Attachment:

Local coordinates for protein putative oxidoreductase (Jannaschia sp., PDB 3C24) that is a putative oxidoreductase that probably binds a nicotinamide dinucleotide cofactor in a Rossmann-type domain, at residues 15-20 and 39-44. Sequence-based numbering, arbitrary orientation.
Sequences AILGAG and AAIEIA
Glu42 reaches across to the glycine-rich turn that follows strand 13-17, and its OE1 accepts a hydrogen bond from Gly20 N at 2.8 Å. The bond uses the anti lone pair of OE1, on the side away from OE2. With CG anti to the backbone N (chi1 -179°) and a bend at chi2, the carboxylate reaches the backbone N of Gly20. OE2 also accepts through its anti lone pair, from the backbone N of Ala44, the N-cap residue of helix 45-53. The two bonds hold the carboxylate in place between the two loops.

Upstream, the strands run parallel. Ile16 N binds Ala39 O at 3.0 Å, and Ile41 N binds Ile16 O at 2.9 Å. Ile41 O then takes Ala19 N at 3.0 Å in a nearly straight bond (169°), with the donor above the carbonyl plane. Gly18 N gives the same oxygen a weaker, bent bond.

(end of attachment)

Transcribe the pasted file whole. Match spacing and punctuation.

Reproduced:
Local coordinates for protein putative oxidoreductase (Jannaschia sp., PDB 3C24) that is a putative oxidoreductase that probably binds a nicotinamide dinucleotide cofactor in a Rossmann-type domain, at residues 15-20 and 39-44. Sequence-based numbering, arbitrary orientation.
Sequences AILGAG and AAIEIA
Glu42 reaches across to the glycine-rich turn that follows strand 13-17, and its OE1 accepts a hydrogen bond from Gly20 N at 2.8 Å. The bond uses the anti lone pair of OE1, on the side away from OE2. With CG anti to the backbone N (chi1 -179°) and a bend at chi2, the carboxylate reaches the backbone N of Gly20. OE2 also accepts through its anti lone pair, from the backbone N of Ala44, the N-cap residue of helix 45-53. The two bonds hold the carboxylate in place between the two loops.

Upstream, the strands run parallel. Ile16 N binds Ala39 O at 3.0 Å, and Ile41 N binds Ile16 O at 2.9 Å. Ile41 O then takes Ala19 N at 3.0 Å in a nearly straight bond (169°), with the donor above the carbonyl plane. Gly18 N gives the same oxygen a weaker, bent bond.